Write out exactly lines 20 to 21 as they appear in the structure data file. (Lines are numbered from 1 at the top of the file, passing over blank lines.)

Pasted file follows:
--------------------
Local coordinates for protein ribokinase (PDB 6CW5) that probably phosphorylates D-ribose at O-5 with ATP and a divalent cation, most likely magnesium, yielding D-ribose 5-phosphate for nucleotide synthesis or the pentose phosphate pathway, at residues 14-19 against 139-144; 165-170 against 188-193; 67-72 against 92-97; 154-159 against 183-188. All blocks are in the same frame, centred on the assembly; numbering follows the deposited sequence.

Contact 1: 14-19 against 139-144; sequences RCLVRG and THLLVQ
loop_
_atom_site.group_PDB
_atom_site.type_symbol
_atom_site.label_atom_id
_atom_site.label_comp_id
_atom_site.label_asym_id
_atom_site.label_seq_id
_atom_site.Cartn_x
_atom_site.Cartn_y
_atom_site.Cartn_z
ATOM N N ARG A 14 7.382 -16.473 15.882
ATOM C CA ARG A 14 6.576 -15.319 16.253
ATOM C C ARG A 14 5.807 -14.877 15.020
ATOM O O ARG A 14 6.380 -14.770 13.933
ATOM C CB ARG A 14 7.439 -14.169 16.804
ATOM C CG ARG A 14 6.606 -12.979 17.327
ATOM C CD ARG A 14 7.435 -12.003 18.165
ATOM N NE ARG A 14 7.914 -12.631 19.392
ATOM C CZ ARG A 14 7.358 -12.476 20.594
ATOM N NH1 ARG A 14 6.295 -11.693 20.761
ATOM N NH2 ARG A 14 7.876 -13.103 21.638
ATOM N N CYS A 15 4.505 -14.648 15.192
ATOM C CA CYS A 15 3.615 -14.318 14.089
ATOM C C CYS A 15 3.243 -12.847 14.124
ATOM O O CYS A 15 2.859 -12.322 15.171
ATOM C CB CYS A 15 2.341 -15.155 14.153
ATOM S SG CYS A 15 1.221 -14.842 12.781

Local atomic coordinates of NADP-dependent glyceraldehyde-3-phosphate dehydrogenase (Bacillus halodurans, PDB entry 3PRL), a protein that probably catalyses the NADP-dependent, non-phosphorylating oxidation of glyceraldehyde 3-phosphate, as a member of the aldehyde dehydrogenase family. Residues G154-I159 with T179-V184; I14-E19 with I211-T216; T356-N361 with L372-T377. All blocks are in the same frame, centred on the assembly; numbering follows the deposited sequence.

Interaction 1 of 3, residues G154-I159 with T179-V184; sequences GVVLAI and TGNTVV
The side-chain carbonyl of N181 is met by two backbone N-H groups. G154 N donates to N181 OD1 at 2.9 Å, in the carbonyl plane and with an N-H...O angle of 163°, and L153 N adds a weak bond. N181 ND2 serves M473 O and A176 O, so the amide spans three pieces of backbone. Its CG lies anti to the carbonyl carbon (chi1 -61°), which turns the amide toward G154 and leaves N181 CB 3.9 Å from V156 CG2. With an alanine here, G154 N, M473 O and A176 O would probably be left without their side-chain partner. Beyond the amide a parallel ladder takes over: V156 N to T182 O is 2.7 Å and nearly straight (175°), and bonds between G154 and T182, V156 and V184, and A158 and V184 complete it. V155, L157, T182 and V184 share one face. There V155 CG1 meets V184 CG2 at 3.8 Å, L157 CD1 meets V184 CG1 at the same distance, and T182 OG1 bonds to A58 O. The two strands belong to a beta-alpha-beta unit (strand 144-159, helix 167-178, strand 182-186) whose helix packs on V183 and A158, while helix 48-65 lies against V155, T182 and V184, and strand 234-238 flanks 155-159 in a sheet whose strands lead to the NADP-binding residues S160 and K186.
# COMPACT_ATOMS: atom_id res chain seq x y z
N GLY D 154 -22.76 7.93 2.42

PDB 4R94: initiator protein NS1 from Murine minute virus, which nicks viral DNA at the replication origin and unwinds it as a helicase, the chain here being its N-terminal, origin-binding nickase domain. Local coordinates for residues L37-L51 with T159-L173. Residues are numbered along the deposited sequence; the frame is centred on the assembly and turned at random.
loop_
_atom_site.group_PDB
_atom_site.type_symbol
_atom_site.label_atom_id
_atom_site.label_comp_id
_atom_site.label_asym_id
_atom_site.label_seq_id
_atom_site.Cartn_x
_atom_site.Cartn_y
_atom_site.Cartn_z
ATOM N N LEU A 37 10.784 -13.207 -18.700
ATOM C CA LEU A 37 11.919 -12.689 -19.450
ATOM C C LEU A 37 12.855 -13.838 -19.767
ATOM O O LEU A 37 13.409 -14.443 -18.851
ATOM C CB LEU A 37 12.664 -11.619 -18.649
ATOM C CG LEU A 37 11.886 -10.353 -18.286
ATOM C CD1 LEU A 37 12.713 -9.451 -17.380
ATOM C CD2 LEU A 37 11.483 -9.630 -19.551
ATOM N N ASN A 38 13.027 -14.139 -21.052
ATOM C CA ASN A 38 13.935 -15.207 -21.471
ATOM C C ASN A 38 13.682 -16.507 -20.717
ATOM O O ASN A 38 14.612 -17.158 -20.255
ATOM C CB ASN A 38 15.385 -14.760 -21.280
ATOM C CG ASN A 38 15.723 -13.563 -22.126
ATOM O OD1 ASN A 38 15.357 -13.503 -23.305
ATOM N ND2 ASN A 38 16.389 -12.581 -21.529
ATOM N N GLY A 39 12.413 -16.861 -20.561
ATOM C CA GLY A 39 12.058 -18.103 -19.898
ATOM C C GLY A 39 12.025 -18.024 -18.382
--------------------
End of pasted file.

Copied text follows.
ATOM N NE ARG A 14 7.914 -12.631 19.392
ATOM C CZ ARG A 14 7.358 -12.476 20.594